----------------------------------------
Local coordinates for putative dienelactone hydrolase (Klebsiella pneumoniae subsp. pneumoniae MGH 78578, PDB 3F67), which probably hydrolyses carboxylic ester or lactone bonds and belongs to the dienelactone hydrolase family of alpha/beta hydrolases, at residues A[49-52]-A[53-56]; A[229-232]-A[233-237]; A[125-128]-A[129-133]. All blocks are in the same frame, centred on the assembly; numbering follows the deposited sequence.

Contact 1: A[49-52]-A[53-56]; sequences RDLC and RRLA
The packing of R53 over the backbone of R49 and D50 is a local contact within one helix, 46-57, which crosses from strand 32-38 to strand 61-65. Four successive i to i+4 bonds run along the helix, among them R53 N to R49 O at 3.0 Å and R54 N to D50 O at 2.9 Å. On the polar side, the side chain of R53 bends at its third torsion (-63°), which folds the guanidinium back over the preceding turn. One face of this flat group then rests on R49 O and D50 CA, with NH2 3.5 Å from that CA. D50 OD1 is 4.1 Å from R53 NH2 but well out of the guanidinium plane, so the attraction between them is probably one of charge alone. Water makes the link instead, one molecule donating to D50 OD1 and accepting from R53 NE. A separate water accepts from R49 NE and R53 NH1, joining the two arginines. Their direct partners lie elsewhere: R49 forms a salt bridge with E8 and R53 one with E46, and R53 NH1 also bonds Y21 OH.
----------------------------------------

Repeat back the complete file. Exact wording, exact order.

Local coordinates for putative dienelactone hydrolase (Klebsiella pneumoniae subsp. pneumoniae MGH 78578, PDB 3F67), which probably hydrolyses carboxylic ester or lactone bonds and belongs to the dienelactone hydrolase family of alpha/beta hydrolases, at residues A[49-52]-A[53-56]; A[229-232]-A[233-237]; A[125-128]-A[129-133]. All blocks are in the same frame, centred on the assembly; numbering follows the deposited sequence.

Contact 1: A[49-52]-A[53-56]; sequences RDLC and RRLA
The packing of R53 over the backbone of R49 and D50 is a local contact within one helix, 46-57, which crosses from strand 32-38 to strand 61-65. Four successive i to i+4 bonds run along the helix, among them R53 N to R49 O at 3.0 Å and R54 N to D50 O at 2.9 Å. On the polar side, the side chain of R53 bends at its third torsion (-63°), which folds the guanidinium back over the preceding turn. One face of this flat group then rests on R49 O and D50 CA, with NH2 3.5 Å from that CA. D50 OD1 is 4.1 Å from R53 NH2 but well out of the guanidinium plane, so the attraction between them is probably one of charge alone. Water makes the link instead, one molecule donating to D50 OD1 and accepting from R53 NE. A separate water accepts from R49 NE and R53 NH1, joining the two arginines. Their direct partners lie elsewhere: R49 forms a salt bridge with E8 and R53 one with E46, and R53 NH1 also bonds Y21 OH.